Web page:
A chemical company and its engineering partner have been named winners of two Government-backed environmental awards for making big energy savings and cutting pollution.

Instead of releasing gases that are a byproduct of its resin plant in Christchurch, Momentive Specialty Chemicals has begun burning them in a specialised boiler built by Energy Plant Solutions of Palmerston North.

Momentive project manager David Early said burning the gas, a mixture of hydrogen, nitrogen and organic chemicals, had cut the plant's use of light fuel oil by 90 per cent.

"The project has also reduced our PM10 particulate emissions in Christchurch by 93 per cent, our sulphur discharge by 99 per cent and carbon dioxide by 89.5 per cent," Early said.


He said sustainability was important to US-owned Momentive, a maker of resins for the wood panel industry. The same type of boiler might also be installed at the company's Mt Maunganui plant.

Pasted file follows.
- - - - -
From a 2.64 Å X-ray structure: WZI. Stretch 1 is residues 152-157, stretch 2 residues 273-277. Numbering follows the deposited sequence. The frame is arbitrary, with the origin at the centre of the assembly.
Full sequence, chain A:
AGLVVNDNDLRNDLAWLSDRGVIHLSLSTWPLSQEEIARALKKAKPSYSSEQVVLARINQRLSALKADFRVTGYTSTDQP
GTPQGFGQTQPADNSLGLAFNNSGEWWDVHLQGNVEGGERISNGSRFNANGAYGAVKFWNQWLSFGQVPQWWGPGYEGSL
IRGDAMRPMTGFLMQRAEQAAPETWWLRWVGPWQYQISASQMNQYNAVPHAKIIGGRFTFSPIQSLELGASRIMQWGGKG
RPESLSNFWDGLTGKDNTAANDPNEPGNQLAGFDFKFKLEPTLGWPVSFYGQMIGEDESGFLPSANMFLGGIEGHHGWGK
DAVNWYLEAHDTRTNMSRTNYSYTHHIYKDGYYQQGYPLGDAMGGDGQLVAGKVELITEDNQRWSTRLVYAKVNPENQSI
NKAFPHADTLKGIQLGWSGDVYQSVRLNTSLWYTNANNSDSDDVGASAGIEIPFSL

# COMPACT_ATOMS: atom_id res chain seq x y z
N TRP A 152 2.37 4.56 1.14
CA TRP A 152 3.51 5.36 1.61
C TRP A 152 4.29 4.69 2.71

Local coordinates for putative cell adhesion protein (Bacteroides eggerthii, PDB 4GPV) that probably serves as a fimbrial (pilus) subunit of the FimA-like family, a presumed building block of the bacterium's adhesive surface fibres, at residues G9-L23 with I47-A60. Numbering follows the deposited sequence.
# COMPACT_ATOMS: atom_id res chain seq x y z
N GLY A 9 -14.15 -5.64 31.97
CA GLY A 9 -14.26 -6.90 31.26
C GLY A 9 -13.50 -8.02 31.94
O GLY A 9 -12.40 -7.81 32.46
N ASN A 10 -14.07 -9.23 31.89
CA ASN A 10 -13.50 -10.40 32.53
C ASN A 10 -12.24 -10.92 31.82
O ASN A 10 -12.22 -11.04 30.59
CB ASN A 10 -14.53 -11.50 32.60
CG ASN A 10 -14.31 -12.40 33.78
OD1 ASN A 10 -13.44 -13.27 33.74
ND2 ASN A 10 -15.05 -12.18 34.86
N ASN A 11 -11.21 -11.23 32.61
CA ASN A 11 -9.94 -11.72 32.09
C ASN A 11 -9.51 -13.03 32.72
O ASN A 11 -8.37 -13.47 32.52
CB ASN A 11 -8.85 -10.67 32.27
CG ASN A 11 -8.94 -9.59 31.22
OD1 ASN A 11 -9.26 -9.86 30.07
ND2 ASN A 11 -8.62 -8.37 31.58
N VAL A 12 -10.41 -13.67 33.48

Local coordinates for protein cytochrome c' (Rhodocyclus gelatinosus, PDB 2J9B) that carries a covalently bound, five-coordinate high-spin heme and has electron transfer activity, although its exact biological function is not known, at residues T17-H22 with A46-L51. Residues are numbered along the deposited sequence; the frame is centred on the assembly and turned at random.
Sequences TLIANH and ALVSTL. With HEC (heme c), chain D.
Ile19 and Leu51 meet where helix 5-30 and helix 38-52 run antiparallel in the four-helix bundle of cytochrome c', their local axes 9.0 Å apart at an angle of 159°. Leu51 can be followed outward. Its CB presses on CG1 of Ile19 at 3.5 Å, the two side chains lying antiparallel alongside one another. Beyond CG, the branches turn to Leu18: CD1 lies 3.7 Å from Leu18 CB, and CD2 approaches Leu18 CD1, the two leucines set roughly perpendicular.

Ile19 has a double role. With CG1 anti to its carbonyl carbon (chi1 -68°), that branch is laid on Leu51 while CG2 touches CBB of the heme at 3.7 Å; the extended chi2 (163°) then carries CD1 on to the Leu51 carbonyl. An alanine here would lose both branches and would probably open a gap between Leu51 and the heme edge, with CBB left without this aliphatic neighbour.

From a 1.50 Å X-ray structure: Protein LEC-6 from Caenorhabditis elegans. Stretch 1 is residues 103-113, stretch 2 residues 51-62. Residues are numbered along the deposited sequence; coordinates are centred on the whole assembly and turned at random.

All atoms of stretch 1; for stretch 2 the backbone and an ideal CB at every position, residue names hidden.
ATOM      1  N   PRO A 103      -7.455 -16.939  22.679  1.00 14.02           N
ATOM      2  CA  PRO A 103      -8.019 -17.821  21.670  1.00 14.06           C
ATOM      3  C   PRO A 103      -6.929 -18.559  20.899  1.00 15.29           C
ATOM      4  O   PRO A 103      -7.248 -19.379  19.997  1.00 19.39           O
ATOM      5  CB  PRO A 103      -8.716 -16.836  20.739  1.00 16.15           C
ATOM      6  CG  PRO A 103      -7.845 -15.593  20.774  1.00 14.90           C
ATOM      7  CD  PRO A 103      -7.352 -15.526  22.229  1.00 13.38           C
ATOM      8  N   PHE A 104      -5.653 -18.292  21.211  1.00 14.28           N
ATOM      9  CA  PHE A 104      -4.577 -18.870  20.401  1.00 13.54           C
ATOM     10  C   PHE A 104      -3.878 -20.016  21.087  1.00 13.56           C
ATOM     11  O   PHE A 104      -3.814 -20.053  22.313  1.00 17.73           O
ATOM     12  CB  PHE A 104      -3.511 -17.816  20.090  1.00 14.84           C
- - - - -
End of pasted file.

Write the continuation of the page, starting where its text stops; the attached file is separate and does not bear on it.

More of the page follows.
Momentive and Energy Plant Solutions this week won the large business category of the EECA Awards, handed out by the Government's Energy Efficiency and Conservation Authority, with the judges saying the project turned a liability into an asset.

The two companies shared a second award, for innovation, with Ngati Hine Health Trust.

The Northland trust was recognised for its Te Mirumiru Early Childhood Education Centre at Kawakawa, featuring a green roof formed by an earth mound. The design is 67 per cent more energy-efficient than a standard building.

Architect Phil Smith said the brief for the $2.5 million centre was a mix of cultural and sustainability goals. The earth bank played a passive heating role as well as being a "womb-like" element.

"It's very symbolic like a lot of Maori architecture, but in a modern way."

The building had underfloor heating using piped water that was warmed by solar roof panels.

It was a technically outstanding building and a landmark for Kawakawa, the judges said.

• The Herald is an editorial partner of the Energy Efficiency and Conservation Authority Awards.